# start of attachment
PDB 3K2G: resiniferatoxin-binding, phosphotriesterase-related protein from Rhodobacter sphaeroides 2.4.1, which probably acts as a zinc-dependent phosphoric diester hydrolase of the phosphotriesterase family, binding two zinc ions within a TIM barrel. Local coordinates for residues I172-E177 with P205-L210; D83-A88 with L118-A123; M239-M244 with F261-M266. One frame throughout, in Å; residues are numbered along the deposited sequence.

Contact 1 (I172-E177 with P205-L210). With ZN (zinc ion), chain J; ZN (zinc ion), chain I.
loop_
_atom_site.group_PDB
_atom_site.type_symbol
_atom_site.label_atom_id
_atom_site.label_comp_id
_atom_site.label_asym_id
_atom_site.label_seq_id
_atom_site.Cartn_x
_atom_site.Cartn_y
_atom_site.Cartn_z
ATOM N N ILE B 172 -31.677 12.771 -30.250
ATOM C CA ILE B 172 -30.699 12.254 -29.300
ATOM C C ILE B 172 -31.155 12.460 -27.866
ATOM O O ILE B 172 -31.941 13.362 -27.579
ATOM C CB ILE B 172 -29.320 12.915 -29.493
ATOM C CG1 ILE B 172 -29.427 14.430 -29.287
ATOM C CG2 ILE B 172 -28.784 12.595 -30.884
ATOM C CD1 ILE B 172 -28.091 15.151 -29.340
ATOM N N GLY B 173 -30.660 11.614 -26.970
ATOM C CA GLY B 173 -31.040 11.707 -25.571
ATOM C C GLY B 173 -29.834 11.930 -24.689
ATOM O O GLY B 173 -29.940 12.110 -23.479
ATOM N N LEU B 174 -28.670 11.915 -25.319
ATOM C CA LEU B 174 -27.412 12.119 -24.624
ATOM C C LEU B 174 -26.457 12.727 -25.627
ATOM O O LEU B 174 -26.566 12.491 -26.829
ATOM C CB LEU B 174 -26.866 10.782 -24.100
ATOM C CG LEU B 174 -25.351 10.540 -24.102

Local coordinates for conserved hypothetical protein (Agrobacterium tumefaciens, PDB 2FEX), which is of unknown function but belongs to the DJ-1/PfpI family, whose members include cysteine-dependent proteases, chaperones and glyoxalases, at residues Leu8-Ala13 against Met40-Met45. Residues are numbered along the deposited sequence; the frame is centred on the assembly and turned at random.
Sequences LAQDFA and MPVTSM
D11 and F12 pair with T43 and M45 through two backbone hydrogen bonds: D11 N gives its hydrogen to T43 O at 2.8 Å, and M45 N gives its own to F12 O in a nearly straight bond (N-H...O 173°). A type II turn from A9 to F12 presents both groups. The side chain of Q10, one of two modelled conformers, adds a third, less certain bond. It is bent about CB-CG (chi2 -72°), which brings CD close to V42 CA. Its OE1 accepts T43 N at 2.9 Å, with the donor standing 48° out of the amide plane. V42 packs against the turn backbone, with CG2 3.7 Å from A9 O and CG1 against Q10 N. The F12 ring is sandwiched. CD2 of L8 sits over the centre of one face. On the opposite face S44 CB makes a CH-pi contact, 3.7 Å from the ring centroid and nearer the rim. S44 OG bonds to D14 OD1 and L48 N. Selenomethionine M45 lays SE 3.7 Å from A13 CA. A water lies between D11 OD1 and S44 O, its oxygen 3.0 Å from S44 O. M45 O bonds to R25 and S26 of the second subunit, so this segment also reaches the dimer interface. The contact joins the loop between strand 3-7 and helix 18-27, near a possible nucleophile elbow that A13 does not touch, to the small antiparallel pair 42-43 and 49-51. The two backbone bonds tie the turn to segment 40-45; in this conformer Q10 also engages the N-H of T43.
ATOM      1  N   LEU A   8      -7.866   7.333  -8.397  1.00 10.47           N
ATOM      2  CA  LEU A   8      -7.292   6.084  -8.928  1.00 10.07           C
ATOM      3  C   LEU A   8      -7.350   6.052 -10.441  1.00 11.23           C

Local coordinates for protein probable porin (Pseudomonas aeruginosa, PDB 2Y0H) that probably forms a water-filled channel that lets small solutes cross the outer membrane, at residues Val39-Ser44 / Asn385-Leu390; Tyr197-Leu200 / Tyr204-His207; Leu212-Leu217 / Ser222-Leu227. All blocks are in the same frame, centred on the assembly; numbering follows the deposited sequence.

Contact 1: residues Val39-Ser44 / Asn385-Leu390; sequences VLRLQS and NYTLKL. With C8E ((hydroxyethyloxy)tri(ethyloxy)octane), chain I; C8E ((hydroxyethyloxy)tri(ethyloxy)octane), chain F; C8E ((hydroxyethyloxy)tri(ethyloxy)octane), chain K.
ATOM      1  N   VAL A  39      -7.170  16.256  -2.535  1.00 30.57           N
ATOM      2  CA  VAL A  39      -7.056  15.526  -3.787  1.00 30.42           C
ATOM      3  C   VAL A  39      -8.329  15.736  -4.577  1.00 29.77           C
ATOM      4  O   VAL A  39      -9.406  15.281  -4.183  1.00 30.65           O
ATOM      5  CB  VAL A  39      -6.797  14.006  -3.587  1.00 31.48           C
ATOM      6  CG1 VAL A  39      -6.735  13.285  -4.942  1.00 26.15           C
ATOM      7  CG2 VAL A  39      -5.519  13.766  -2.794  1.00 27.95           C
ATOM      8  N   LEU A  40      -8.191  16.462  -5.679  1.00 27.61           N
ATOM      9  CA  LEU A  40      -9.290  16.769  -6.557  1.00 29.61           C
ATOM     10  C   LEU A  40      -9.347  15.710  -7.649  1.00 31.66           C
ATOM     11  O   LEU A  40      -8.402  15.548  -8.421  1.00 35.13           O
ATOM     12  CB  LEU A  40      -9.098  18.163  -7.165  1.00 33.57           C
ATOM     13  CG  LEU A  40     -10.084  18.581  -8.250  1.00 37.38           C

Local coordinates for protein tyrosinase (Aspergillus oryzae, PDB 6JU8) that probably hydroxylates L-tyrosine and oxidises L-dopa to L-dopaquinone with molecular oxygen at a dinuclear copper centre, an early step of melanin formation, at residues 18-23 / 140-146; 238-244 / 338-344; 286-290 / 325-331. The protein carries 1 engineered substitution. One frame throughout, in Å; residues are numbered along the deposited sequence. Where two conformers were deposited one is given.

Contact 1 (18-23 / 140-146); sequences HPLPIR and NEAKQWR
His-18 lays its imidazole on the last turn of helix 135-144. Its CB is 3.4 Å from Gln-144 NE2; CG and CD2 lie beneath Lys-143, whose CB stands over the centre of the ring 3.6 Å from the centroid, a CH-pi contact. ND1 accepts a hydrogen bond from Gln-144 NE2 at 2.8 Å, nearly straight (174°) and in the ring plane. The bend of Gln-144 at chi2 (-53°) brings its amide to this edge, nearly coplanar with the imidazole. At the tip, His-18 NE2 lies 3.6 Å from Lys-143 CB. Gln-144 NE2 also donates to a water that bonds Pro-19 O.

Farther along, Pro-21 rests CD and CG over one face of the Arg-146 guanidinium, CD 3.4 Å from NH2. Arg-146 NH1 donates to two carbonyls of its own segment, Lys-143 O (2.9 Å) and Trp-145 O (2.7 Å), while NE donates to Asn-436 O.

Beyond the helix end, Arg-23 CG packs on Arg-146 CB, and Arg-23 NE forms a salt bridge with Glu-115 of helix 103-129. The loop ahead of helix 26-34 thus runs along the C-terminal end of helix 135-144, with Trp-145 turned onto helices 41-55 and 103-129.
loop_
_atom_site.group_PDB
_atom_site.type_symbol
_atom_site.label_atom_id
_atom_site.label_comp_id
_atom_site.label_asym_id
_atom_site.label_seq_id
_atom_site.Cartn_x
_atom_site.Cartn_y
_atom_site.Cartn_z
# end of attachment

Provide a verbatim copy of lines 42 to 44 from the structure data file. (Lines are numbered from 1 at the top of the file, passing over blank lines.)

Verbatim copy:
ATOM      4  O   VAL A  39      -9.406  15.281  -4.183  1.00 30.65           O
ATOM      5  CB  VAL A  39      -6.797  14.006  -3.587  1.00 31.48           C
ATOM      6  CG1 VAL A  39      -6.735  13.285  -4.942  1.00 26.15           C